Dear Friends of the International Summer School for Jain Studies

Posted: 13.11.2008
Updated on: 12.11.2010

Dear Friends of the International Summer School for Jain Studies

Jai Jinendra.

I am an American academic who has for 25 years taught law and philosophy, first at the University of Pennsylvania School of Law and now at Rutgers University School of Law. My primary area of scholarship has involved the moral and legal status of nonhuman animals. I have written several books and many articles on this topic. My most recent book is Animals as Persons: Essays on the Abolition of Animal Exploitation, published in June 2008 by Columbia University Press. I am working on another book for Columbia University and I have just been named as co-editor of a new series on animal ethics that will be produced by Columbia.

I have been a vegan for 26 years. The primary basis of my veganism has always been spiritual; I accept that all life is sacred and reject violence against all sentient beings. I have long maintained that Ahimsa should be the guiding principle of all human behavior.

In May 2008, I enrolled in a course on Preksha Meditation at the JVB Iselin Center in New Jersey. It was an absolutely marvelous experience. Samani Mudit Pragya and Samani Shukla Pragya are devoted and excellent teachers who have a profound understanding of all aspects of the marvelous meditation system developed by Gurudev Tulsi and Acharya Mahaprajna. Each class was a truly inspiring event. I now practice Preksha Meditation on a regular basis and I try to attend weekly meditation sessions at the JVB Center.

In addition to learning Preksha Meditation, I have embarked on a formal study of Jain philosophy and doctrine. The Samanijis have been eager to provide further instruction to me and have been most generous with their time.

During my study, I ran across an essay on veganism and Jainism by Pravin K. Shah, Chairperson of the Jain Education Committee of the Federation of Jain Associations in North America. I contacted Pravin and we discussed my interest in learning more about Jainism. Pravin was kind enough not only to send me materials to read but to direct me to books and essays that would help me to understand the fundamental doctrines ofJainism. Pravin also got me in touch with Dr. Sulekh Jain, Dr. Cromwell Crawford, Dr. Anne Vallely, and others. Sulekh, Pravin, and I now talk regularly by phone and through email and I have benefited enormously from their extensive knowledge about Jaina doctrine and their ability to explain these concepts to people like me, who have been trained in Western philosophy and religion.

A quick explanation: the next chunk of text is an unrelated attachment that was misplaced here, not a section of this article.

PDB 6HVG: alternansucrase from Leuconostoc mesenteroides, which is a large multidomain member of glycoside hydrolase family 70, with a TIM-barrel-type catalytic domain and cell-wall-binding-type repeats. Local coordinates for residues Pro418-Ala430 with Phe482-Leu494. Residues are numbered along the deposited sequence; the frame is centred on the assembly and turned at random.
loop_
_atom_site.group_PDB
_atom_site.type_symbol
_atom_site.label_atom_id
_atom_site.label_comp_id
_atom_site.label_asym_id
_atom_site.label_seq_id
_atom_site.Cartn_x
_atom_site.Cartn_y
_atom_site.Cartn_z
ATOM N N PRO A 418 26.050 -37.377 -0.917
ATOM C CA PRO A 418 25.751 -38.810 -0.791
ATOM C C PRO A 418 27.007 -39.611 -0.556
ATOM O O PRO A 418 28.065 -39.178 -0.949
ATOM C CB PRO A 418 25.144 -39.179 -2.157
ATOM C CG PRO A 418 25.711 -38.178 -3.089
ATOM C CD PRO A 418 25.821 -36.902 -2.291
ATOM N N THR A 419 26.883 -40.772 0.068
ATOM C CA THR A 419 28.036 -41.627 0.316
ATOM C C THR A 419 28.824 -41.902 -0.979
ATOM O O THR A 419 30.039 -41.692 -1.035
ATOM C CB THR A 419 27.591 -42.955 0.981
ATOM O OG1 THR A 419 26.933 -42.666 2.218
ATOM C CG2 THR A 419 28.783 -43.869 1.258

I presently plan to attend the International Summer School for Jain Studies in summer 2009 so that I can learn from scholars such as Dr. Shugan Chand Jain and others who are involved in the program. I am already studying the most excellent Study Notes that Sulekh provided to me and I am most impressed by the high intellectual quality of these materials. It is clear that the ISSJS program is developing into a first rate academic program. I am excited to participate not only because I regard what I am learning to be important for me as a personal matter, but because I am going to incorporate what I am learning into my teaching and scholarship on animal ethics and human rights/animal rights theory. I have already begun to discuss Jaina doctrine with others, including other academics. For example, I have shared the Study Notes with Professor Gary Steiner, Chair of the Department of Philosophy at Bucknell University, who is my co-editor for the Columbia University series on animal ethics and he is thinking of applying to ISSJS for next summer as well. In my course on human rights/animal rights, which I am teaching this semester, I am discussing Jaina doctrine and Ahimsa.

The primary reason that I am writing to you, however, is to emphasize to you the importance of making Jainism accessible to those who were not born into the Jain tradition. Although the Jains who I have had the good fortune to meet-the Samanijies, Pravin Shah, Sulekh Jain, Shugan Jain, etc.-have been nothing but helpful and generous with their time, and with providing and recommending books and other educational materials, Jainism is still very much something that is shared largely by those who were born into it-and not even by all of them. I have met a number of Jain youths who are completely unacquainted with Jainism and that is sad.

It is my hope that the leaders of the Jaina community will realize that an important task before them is to consider seriously ways in which Jainism can be made more accessible to all of us.

The doctrines of Ahimsa, Anekanta, and Aparigraha are more relevant than at any time in human history. These doctrines speak to all of the pressing issues of our time: war, poverty, violence, and ecological destruction.

Thank you for considering my views, which are my own and should not be attributed to Rutgers University.

Gary L. Francione

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